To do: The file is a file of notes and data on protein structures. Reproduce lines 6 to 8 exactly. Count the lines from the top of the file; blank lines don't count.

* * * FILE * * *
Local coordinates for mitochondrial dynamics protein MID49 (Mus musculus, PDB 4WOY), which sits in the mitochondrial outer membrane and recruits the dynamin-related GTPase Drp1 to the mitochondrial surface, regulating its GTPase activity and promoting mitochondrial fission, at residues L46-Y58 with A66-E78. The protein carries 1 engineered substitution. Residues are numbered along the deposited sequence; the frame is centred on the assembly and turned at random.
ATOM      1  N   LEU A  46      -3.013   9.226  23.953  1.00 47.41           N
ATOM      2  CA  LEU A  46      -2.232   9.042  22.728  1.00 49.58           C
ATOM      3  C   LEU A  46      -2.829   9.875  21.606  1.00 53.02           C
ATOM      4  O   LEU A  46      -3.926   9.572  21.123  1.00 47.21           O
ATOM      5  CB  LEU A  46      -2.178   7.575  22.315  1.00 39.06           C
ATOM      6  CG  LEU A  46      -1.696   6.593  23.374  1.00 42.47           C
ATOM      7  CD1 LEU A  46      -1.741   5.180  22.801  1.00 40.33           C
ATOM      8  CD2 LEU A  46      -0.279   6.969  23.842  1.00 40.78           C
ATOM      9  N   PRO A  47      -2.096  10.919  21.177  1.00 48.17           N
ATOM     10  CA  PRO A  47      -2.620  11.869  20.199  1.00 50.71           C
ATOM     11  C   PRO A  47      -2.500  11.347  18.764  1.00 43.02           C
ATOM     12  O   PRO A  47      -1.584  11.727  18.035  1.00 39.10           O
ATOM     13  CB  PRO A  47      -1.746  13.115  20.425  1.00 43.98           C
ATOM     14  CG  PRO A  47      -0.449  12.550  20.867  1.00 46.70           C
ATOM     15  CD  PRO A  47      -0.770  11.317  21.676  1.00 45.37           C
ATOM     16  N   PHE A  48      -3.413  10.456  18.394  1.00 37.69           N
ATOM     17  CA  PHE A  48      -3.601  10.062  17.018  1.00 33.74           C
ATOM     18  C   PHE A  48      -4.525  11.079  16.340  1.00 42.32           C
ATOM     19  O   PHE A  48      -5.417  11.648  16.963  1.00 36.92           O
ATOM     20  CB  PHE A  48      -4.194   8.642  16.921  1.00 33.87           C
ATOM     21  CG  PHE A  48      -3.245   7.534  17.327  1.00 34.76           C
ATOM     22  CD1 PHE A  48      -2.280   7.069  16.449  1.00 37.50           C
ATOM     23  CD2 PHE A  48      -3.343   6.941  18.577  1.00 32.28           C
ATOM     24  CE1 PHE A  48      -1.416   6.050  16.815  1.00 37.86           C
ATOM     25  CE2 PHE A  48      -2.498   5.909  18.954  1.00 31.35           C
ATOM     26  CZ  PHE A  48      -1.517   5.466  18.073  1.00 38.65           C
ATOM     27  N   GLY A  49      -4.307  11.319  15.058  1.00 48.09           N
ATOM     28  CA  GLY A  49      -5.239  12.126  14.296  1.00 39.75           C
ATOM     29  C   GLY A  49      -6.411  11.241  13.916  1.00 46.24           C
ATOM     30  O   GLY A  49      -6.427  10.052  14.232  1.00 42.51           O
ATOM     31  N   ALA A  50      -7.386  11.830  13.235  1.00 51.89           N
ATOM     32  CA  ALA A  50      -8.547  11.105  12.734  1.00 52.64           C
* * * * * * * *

ATOM      5  CB  LEU A  46      -2.178   7.575  22.315  1.00 39.06           C
ATOM      6  CG  LEU A  46      -1.696   6.593  23.374  1.00 42.47           C
ATOM      7  CD1 LEU A  46      -1.741   5.180  22.801  1.00 40.33           C